The public option is dead this morning. And this time, it isn't coming back to life. The Senate isn't going to include any version of the idea in its bill. And while the House can still demand a public option in conference, nobody I know expects the House to prevail. The primary causes of death were the fierce opposition of special interests and the institutional habits of the United States Senate, in which a clear majority of senators representing an even clearer majority of the people lack the power to pass a bill. The time of death? Somewhere around 6:30 p.m. last night, during a meeting of the Democratic caucus, in which Majority Leader Harry Reid announced that the votes for a public option just weren't there--and that passing a health care reform bill, as quickly as possible, was too important to risk further debate and delay.
Antonio Fatas: Using a hammer or a wrench to pop asset price bubbles?: I am very sympathetic to this argument: [the] interest rate is probably not the right tool to deal with asset price bubbles and using regulation or a 'macroprudential instrument' is the right thing to do. However, we still need to ask the question: What if those instruments are not available or are simply failing to do their job? Is there a role for monetary policy? He cites the example of Spain as a country where the central bank was stressing the importance of dynamic provisioning for banks and still went through a real estate bubble. It might be that the Bank of Spain was not aggressive enough, but how do we know that the systems that we are setting in place now will take care of the next bubble or financial imbalance? One can argue that interest rates should not be used to deal with an imbalance in financial markets, because this is not part of their mandate, but I think this is a very narrow view of the role of central banks. There is no doubt that imbalances in financial markets spread to the real economy. In fact, there were many signs of a macroeconomic imbalance prior to the crisis such as excessive consumption, current account imbalances. Aren't interest rates the tool to deal with macroeconomic imbalances? If we apply Adam Posen's logic to some of the previous recessions, we could come up with the conclusion that central banks should never use the interest rate as a stabilizing tool. We could always claim that previous recessions originated in a specific sector of the economy and it would be better to deal with these developments using 'sector-specific' tools...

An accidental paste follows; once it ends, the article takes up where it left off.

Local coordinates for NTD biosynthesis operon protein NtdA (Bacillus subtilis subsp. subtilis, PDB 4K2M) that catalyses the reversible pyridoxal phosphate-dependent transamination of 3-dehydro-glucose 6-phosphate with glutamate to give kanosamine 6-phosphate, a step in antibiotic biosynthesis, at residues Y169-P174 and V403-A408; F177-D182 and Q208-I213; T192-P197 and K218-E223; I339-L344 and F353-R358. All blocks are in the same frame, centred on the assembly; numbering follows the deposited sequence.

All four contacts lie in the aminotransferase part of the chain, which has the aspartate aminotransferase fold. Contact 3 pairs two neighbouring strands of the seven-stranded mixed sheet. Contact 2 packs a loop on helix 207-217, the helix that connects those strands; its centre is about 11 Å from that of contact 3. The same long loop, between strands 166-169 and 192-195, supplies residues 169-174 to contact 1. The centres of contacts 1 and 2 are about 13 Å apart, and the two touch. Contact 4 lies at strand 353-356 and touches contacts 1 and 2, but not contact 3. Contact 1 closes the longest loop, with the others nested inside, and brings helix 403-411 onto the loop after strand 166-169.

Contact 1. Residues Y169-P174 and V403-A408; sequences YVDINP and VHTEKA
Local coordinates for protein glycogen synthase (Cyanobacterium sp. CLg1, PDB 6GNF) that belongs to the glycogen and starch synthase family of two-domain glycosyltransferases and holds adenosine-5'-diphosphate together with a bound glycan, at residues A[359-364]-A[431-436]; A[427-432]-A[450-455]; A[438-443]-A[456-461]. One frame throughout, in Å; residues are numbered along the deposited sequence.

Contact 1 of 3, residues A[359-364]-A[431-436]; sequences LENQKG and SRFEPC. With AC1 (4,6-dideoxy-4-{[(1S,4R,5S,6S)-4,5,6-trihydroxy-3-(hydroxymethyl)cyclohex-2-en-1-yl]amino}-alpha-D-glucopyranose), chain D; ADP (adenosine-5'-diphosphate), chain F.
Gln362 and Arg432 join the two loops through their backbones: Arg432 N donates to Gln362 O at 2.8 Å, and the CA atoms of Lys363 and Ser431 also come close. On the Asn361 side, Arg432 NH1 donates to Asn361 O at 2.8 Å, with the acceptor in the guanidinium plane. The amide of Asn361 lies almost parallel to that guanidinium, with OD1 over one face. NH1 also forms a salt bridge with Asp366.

Matthew Yglesias: Insurance Coverage Status Affects Mortality Rate in Pediatric Trauma Patients: Nothing to see here, I’m sure: "A study led by Heather Rosen, MD, MPH, research fellow in the Department of Plastic Surgery at Children’s Hospital Boston and Harvard Medical School, found that uninsured children were over three times more likely to die from their trauma-related injuries than children who were commercially insured, after adjustment for other factors such as age, gender, race, injury severity and injury type in an analysis of data from the National Trauma Data Bank. Moreover, publicly-insured children were 1.19 times more likely to die from trauma when compared with commercially-insured children." Some people in earlier posts on this topic claim to find a contradiction between my belief that many Americans overtreated and my belief that the uninsured minority of Americans are undertreated. The consistency seems pretty clear to me. In fact, the reality that both of these things are true is one reason why taxing cadillac insurance plans is a good way to pay for expanded coverage...